"Cedric, I hope I'm never too old to do that."
"Speaking of those guys, did you notice that only two of them were unattached?"
"Uh huh. The photographer guy and the chef. Albert."
"There have to be a few gay guys at Colby State."
"Yeah, but they wouldn't have been invited."
"If I heard right, Brody Cox and Jesse the model are students. So is Adam's Blake."
"Yeah, but they're all older. And they were there with older partners who aren't students."
Does that mean there aren't any available twenty- or thirty-something men in Colby? That I'd have to dip into the student pool? College boys are hot, but they get up to some silly shit. As I well know.
Jay's stomach rumbled and Cedric laughed.
"Yeah, I'm hungry, too. Wanna go to IHOP?"
"We could do that. But I bought croissants at Kroger's yesterday. And Smucker's strawberry preserves. How does that sound?"
"Let me shower first, and then I'll be down."
"I'll leave the door unlatched. Come on in. I'll put on a pot of coffee. If I'm in the shower, make yourself at home."
One evening in early November Cedric was reading something he'd never have admitted to Tim: an on-line gay romance.
When he got to the end, he left the site, turned off his PC, and sighed.
And they lived happily ever after. Perfect. Too bad it doesn't turn out that way in real life. Well, there are all those guys in the CQ group. They seem happy. Yeah, but seem is the operative word. You don't ever really know, do you?
The phone rang.
"Angel! I was just thinking about you."
She laughed. "I don't believe that, child. If you were thinking about me, you would have called."
"Okay, okay. But I was going to call you, honest."
"I couldn't resist bustin' your chops."
"So how's Dad? And what's the news with Keesh?"
"Your father is fine. He's getting to the age where I worry about his heart, but his doctor says he's as healthy as a man his age can be. Your sister has her hands full with the children. I tell her they're a blessing, that she should wait until they're teens."
"Right, like Keesh and I gave you and Dad so much trouble.
"There were moments, boy."
Cedric chuckled. "Uh huh."
"In case you hadn't noticed, Thanksgiving isn't far off. Now that I know you sound all right, that's what I want to talk about. Keesha says she, C. B., and the babies will come here for Christmas, but they're going to his family's for Thanksgiving. It's a shorter trip."
"It'll be good to see them at Christmas
"So I'm assuming you will be here for Thanksgiving."
"I was counting on it."
"That's good. Now, tell me, are you still seeing that Indian boy?"
"Angel, he's only Indian the way we're African. He was born and raised in Cleveland."
"I knew that. What's his name again?"
She sighed. "Then let me start over. Are you still going out with Jay?"
"And staying in with him sometimes, too, I imagine."
"I take the fifth."
"It's not a crime."
"It certainly isn't. Now, why are you asking about Jay?"
"Is he coming back to Cleveland for Thanksgiving?"
"You know, I hadn't thought about that. He may have to work some of that weekend. But since his parents are both out of the country and his sister's in Pittsburgh, I don't know whether he has any place to go or not."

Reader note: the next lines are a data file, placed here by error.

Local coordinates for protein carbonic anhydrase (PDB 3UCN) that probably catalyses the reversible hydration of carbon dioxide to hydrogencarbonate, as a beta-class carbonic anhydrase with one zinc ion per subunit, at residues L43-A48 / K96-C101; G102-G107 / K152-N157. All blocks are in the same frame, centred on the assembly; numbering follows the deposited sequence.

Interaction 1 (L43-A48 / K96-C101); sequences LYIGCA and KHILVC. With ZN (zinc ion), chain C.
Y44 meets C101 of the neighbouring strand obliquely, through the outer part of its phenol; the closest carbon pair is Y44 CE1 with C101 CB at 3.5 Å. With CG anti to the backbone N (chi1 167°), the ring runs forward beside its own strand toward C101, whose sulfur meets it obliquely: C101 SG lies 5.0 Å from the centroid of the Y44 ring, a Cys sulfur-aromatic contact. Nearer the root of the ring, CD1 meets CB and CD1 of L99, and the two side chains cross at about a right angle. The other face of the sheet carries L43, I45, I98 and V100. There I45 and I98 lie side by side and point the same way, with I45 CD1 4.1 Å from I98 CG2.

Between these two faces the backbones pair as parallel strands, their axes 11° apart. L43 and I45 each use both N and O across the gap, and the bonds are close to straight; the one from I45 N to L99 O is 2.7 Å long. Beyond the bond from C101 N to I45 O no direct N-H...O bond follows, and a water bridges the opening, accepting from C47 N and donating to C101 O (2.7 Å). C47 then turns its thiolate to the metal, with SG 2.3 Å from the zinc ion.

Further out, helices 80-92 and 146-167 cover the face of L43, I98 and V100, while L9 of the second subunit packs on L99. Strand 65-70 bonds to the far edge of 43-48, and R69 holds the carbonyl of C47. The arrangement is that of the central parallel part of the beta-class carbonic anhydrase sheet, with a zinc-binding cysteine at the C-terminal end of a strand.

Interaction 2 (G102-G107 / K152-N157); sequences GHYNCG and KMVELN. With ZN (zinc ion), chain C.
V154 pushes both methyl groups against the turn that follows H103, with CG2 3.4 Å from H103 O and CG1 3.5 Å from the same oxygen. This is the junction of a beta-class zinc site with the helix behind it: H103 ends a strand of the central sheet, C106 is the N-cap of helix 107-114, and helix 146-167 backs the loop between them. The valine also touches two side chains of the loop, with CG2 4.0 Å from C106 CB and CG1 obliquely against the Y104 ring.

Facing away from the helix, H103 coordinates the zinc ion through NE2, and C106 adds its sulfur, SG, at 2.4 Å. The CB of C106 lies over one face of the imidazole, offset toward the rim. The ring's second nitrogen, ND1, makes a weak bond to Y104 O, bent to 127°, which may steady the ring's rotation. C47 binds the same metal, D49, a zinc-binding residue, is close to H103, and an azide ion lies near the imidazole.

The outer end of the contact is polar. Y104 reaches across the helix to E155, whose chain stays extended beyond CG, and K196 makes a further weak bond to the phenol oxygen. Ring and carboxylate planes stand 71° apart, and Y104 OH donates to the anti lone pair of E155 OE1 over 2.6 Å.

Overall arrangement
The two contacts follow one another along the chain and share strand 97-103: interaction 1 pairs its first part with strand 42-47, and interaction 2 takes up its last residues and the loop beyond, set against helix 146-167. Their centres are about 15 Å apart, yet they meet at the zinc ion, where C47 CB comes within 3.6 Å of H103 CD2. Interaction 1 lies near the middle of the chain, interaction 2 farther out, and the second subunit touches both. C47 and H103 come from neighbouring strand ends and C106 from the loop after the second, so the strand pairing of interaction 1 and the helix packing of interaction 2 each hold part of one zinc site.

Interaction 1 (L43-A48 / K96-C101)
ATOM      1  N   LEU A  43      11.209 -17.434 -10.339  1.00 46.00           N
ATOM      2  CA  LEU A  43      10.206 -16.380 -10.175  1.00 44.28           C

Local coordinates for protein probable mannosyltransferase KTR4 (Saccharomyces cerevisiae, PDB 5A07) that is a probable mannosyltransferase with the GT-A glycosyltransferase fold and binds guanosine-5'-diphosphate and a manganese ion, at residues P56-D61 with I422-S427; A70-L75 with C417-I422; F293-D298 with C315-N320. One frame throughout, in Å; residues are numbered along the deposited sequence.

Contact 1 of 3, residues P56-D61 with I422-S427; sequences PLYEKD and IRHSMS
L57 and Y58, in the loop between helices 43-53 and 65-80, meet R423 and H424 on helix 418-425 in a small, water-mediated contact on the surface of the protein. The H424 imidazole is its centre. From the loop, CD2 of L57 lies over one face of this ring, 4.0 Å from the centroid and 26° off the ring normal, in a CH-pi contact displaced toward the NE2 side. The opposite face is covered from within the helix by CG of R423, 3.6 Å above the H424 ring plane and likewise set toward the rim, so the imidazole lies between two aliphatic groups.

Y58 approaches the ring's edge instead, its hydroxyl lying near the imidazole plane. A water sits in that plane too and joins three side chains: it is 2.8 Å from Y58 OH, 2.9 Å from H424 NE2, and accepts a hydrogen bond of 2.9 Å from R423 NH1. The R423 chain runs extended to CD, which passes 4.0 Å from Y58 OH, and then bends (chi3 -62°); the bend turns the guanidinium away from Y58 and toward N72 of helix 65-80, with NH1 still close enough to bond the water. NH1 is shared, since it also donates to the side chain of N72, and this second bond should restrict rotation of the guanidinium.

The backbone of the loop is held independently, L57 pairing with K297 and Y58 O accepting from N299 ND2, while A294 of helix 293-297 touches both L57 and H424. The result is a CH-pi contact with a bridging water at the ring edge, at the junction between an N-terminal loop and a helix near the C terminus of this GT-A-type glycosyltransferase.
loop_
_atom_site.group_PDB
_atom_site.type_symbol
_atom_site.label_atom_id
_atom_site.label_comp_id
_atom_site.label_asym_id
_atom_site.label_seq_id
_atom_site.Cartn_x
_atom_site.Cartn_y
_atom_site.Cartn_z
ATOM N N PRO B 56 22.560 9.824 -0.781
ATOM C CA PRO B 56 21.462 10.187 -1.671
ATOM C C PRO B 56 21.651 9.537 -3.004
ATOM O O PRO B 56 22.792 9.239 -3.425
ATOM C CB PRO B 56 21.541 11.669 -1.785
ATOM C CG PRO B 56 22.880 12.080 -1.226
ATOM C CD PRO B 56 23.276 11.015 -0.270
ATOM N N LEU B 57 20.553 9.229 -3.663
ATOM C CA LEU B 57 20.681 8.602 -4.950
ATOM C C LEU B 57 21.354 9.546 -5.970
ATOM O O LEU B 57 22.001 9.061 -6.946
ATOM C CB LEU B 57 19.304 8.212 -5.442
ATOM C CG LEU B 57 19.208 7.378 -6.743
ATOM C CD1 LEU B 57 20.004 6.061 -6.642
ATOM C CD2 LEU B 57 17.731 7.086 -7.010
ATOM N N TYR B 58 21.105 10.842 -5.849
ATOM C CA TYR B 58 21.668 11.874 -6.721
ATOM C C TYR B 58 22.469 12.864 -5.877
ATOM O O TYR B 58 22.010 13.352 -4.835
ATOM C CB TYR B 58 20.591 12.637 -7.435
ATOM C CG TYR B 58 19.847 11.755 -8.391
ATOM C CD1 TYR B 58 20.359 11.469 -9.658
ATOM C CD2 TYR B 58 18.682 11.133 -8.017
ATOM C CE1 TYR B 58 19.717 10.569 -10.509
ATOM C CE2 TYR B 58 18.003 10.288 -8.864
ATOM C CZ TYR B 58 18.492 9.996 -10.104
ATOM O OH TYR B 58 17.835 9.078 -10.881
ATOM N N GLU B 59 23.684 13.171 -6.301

"Well, he's your friend. We don't want him to be alone for Thanksgiving, do we? So long as he understands I don't make curry." Cedric could hear the smile in her voice.
"Angel! University Heights, remember? I'll bet his family had the traditional turkey and trimmings for Thanksgiving. Come to think of it, he's never said anything about Indian food. I wish there was a good Indian restaurant around here. I'll have to ask him about that."
"You just make sure you invite him to come home with you for Thanksgiving."
A few days later Cedric and Jay were at Nellie's, watching the passing parade. Cedric had a beer, Jay a Virgin Mary.
"That's probably the only virgin thing in this joint," Cedric said, chuckling.
"Oh, there's a couple of hopefuls at the end of the bar who may qualify," Jay responded.
Cedric looked. "Oh, yeah, you're probably right about them. They're cute but kind of pathetic. You wanna pick `em up?"
"No. I'm not into chicken, even college chicken. I like older men. Like you?"
Cedric wasn't sure he liked being called an older man, but he knew what Jay meant.
As they were chatting, he remembered his mother's phone call.
"What are your plans for Thanksgiving?"
"I don't have any, so I thought I'd volunteer to work that day."
"Have you done it yet?"
"Why don't you spend the day with us? You don't want to be alone on Thanksgiving. And I promise the food will be good. Angel--you know that's my Mom, right?--is a great cook."
"And your folks won't mind?"
"She's the one who suggested it. You can stay the weekend if you want to."
"I'm on duty that Saturday and Sunday. But I'd like to meet your folks. Okay if I spend Thursday with you guys, stay over, and come back to Colby Friday?"
"I'm sure that'll be just fine. You know I have my own apartment, so we can be as noisy as we want and won't bother Angel and Dad."
If you want to email me about
this chapter, please do so at
email@example.com . Be sure to put the name of the story in the
subject line so I'll know it isn't spam. Thanks. --Tim